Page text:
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“It seems to me that almost all our sadnesses are moments of tension, which we feel as paralysis because we no longer hear our astonished emotions living.  Because we are alone with the unfamiliar presence that has entered us; because everything we trust and are used to is for a moment taken away from us; because we stand in the midst of a transition where we cannot remain standing. 

That is why the sadness passes: the new presence inside us, the presence that has been added, has entered our heart, has gone into its innermost chamber and is no longer even there, – is already in our bloodstream.  And we don’t know what it was.  We could easily be made to believe that nothing happened, and yet we have changed, as a house that a guest has entered changes.  We can’t say who has come, perhaps we will never know, but many signs indicate that the future enters us in this way in order to be transformed in us, long before it happens.

And that is why it is so important to be solitary and attentive when one is sad: because the seemingly uneventful and motionless moment when our future steps into us is so much closer to life than that other loud and accidental point of time when it happens to us as if from outside.  The quieter we are, the more patient and open we are in our sadnesses, the more deeply and serenely the new presence can enter us, and the more we can make it our own, the more it becomes our fate.”

~Rainer Maria Rilke

Rarely am I ever speechless, but this is as close it gets.  I wept when I read this.  It is expressed so perfectly and eloquently, as if no one has ever had anything meaningful to say on the topic of our sadnesses until now.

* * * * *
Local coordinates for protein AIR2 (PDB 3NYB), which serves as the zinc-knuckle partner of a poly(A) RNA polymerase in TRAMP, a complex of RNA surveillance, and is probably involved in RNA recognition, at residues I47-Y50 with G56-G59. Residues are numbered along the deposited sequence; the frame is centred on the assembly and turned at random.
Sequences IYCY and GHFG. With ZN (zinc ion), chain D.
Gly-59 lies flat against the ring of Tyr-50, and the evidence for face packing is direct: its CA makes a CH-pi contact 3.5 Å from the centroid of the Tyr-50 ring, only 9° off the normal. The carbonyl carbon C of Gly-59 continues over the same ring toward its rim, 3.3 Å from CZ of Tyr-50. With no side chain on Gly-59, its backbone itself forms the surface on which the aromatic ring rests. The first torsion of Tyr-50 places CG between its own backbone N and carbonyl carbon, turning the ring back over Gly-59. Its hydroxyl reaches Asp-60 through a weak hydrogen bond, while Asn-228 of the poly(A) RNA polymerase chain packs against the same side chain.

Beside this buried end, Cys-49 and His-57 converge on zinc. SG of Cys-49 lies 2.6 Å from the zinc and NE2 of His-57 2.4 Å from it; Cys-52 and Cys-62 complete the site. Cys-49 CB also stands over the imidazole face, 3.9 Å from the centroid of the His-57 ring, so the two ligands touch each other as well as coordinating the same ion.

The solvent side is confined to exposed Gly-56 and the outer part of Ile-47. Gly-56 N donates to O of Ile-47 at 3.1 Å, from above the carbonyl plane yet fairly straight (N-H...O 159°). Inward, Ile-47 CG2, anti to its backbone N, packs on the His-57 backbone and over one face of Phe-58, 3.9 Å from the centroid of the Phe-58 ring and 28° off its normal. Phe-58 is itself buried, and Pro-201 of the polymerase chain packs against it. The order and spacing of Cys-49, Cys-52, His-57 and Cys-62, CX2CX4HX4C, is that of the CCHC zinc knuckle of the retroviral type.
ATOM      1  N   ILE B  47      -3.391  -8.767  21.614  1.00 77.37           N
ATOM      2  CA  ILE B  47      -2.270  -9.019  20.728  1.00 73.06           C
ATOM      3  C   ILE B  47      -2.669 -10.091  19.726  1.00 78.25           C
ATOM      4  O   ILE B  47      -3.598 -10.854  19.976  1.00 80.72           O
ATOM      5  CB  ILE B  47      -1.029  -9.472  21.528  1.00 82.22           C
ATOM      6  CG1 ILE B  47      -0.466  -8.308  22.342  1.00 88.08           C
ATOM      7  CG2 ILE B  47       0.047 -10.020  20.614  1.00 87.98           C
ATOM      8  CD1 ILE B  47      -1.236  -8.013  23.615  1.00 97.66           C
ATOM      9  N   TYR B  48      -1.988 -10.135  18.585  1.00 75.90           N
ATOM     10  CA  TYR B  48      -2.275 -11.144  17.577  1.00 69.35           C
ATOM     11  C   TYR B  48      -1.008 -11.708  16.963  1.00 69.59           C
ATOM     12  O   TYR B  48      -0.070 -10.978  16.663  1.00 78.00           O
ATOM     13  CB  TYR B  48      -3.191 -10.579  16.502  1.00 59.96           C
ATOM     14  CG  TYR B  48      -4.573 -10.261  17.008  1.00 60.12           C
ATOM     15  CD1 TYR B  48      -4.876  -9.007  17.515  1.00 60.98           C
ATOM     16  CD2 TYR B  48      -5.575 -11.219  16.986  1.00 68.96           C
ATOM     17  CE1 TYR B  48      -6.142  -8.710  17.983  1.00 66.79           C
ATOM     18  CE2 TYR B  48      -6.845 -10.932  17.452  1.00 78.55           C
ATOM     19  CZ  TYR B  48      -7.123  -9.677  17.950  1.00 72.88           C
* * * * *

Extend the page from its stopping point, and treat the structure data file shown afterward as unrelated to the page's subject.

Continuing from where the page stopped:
If you liked this piece, go give some love to the Facebook page of “Rainer Maria Rilke”, because this is where I transcribed it from.  I have many books by Rilke, but I have never come across this piece before … beyond, beyond exquisite!

I’ve experienced a great sadness recently and I’ve really reached out to no one.  At times I wanted to pick up that phone, but I didn’t, I just knew it wasn’t what I needed.  My husband is out of town, too, so not even him to turn to.  And now I know, this has all been orchestrated for me to spend moments like I just did in the solitude of my back porch, reading Rilke, framed by the overhanging of our steadfast red mountain cedar.  Sure I could have commiserated with others, but I knew I had been touched in ways I could not yet understand, nor make sense of, nor find a solution for. 

I also knew there was a light, there was the “sunny hill” that my eyes had already touched, as Rilke writes in The Walk.   And I would be guided, even as I set out seemingly alone, I called upon all my guides and angels to be with me.  I was, as always, answered, in so many ways and continue to be.

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